Moving away from rail, the Government have been clear that the war on motorists must end. For many, cars are a lifeline, not a luxury. Yet, across the country, drivers face overzealous enforcement measures and a variety of restrictions which clearly do not have public support. In our capital, thanks to the newly expanded ULEZ scheme, hard-working families must now decide to either pay up or sell up. The Government are on the side of motorists, and the 30 measures in our Plan for Drivers will ensure that people can travel where, when and how they wish.

Looking to the future, we remain committed to seeing more zero-emission vehicles on Britain’s roads. However, that transition should be proportionate and, wherever possible, we should ease the burden on working families. That is why we have extended the period in which you can buy new petrol and diesel cars by five years, ensuring more time for zero-emission vehicle prices to fall and the used market to grow. However, our overall ambition remains the same. We will ban the sale of new polluting vehicles by 2035 and, to give manufacturers certainty, our zero-emission vehicle mandate, which kicks in from next year, will set minimum targets for clean car production.

Automated vehicles will also be part of our future. We want to position Britain as the global leader of a sector that could be worth up to £42 billion by 2035, with 38,000 jobs at stake. So, in this parliamentary Session, we will bring forward the Automated Vehicles Bill, enabling the safe deployment of self-driving vehicles.

We will also—I know this will have particular support in this House—bring London’s pedicabs under the letter of the law.The Pedicabs (London) Bill will give Transport for London powers to regulate the city’s pedicab industry, reassuring passengers and road users that those vehicles and operators are properly licensed and accountable.

I move on to discuss the environment. The Government are committed to leaving the environment in a better state than we found it. On 31 January 2023, Defra published a revised Environmental Improvement Plan. This sets out how we will deliver our long-term Environment Act targets, matched with interim targets to measure progress over the shorter term.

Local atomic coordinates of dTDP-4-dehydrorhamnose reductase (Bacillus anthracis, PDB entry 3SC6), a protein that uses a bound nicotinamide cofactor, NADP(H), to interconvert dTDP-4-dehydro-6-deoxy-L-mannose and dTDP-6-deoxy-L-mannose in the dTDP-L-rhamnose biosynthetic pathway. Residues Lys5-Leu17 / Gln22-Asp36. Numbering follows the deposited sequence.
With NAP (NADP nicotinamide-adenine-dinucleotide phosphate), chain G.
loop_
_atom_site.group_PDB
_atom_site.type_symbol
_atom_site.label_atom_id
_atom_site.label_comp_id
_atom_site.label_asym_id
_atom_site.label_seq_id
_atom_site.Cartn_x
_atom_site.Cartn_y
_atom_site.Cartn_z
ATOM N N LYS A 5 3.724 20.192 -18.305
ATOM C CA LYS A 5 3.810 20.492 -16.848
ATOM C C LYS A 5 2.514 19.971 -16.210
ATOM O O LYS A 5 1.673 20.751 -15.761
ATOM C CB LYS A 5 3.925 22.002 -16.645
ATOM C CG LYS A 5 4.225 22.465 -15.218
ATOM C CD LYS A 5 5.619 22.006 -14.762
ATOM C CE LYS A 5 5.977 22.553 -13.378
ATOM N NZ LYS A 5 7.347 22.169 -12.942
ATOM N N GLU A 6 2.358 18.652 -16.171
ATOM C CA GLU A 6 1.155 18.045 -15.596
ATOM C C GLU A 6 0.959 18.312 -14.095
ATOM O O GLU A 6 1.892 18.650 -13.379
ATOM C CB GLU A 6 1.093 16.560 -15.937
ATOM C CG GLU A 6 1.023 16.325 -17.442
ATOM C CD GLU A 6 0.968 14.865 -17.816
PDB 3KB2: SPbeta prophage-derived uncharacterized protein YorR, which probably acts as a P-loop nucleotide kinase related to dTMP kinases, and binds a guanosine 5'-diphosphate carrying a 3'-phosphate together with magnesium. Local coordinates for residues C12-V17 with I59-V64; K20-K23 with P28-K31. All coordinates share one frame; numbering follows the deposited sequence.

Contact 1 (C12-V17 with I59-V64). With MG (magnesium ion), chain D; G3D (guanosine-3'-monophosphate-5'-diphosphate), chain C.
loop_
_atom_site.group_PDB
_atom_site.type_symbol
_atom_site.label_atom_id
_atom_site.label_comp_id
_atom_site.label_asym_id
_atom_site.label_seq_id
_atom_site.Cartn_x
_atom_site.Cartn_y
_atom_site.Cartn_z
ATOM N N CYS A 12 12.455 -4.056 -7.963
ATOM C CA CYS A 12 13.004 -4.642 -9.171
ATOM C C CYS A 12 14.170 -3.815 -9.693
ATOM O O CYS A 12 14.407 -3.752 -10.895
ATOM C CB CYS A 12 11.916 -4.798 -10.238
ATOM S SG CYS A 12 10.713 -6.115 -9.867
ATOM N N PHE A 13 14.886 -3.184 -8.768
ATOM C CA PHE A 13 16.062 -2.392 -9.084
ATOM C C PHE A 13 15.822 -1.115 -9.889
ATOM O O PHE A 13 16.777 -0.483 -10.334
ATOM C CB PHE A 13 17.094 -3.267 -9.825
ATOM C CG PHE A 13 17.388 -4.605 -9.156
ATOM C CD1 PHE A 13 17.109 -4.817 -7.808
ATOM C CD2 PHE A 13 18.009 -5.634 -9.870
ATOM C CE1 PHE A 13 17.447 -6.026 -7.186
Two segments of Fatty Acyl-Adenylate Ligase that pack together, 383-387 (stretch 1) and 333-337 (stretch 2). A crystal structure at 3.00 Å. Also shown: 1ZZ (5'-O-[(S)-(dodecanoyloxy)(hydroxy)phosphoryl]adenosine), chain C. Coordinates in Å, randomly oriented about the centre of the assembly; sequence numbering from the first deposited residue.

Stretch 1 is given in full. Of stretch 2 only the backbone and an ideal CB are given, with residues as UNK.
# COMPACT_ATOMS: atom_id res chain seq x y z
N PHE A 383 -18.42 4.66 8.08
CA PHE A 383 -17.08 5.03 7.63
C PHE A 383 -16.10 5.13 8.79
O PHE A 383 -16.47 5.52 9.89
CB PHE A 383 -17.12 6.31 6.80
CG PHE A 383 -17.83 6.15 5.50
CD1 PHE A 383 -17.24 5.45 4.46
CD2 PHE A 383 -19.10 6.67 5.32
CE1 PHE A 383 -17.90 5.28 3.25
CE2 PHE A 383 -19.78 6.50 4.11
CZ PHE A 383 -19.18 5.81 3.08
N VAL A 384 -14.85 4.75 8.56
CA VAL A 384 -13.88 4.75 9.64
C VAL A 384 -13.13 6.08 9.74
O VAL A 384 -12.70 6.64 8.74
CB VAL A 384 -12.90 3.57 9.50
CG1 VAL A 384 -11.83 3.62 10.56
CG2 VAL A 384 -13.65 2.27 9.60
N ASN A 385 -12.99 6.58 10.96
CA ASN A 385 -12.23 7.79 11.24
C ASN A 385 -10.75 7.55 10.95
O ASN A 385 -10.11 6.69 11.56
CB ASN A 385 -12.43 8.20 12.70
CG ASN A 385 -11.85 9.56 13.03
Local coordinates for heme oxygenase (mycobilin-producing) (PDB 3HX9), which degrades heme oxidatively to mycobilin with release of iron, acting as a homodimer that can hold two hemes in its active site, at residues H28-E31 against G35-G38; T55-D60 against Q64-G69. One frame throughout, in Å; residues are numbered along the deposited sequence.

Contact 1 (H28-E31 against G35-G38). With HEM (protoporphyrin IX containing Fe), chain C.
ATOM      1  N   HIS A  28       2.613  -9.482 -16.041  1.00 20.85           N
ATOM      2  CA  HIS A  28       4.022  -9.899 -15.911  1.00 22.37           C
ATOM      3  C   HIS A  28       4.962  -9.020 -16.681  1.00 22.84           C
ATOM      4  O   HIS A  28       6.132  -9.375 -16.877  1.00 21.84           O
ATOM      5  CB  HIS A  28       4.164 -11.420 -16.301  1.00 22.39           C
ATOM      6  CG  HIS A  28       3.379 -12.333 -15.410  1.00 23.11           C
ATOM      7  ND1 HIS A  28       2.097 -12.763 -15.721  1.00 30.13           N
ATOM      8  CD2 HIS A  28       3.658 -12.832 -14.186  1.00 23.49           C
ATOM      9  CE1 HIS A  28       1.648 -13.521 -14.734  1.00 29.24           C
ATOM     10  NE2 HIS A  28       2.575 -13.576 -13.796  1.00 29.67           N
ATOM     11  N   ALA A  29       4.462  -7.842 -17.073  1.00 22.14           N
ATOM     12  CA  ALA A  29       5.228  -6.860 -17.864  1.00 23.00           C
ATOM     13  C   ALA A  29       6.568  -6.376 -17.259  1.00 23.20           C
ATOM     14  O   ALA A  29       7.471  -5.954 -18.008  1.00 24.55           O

With respect to air quality, in addition to our existing emissions and concentrations targets we have set two new targets for fine particulate matter, the pollutant most damaging to human health, under the Environment Act 2021. We are also enhancing protected landscape management plans through the Levelling-up and Regeneration Act and are placing a stronger requirement on partners to contribute to their delivery.

On green finance, we published a cross-government green finance strategy and a nature markets framework in March 2023, setting out the action we are taking to support a transition to a net-zero, climate-resilient, nature-positive economy. On climate change, Defra published the Third National Adaptation Programme in July this year. This sets out a programme of action for the next five years to respond to a range of climate risks facing the United Kingdom.

I am also delighted that we are introducing the animal welfare (livestock exports) Bill to Parliament. Animal welfare is a priority for the Government, and we have some of the highest standards in the world. Thanks to our actions, the UK is building on our reputation as a world leader on animal welfare: we are joint top of World Animal Protection’s animal protection index.

Since the publication of Our Action Plan for Animal Welfare in 2021, we have delivered on a range of key manifesto commitments. We have increased the penalties for those convicted of animal cruelty, passed the Animal Welfare (Sentience) Act 2022 and launched the Animal Sentience Committee. We have made cat microchipping compulsory and have announced the extension of the Ivory Act 2018 to cover five endangered species: hippopotamus, narwhal, killer whale, sperm whale and walrus.

Now that we have left the European Union, we can fulfil our manifesto commitment to end excessively long journeys for slaughter and fattening. The animal welfare (livestock exports) Bill will ban the export from Great Britain of cattle, sheep, goats, pigs and horses for slaughter and fattening, stopping the unnecessary stress, exhaustion and injury caused by the export of live animals.

This Government have extensive and comprehensive plans to deliver a strong economy, a secure energy supply, a state-of-the-art transport sector and a safeguarded environment, laying the foundations for a more secure, resilient and prosperous country.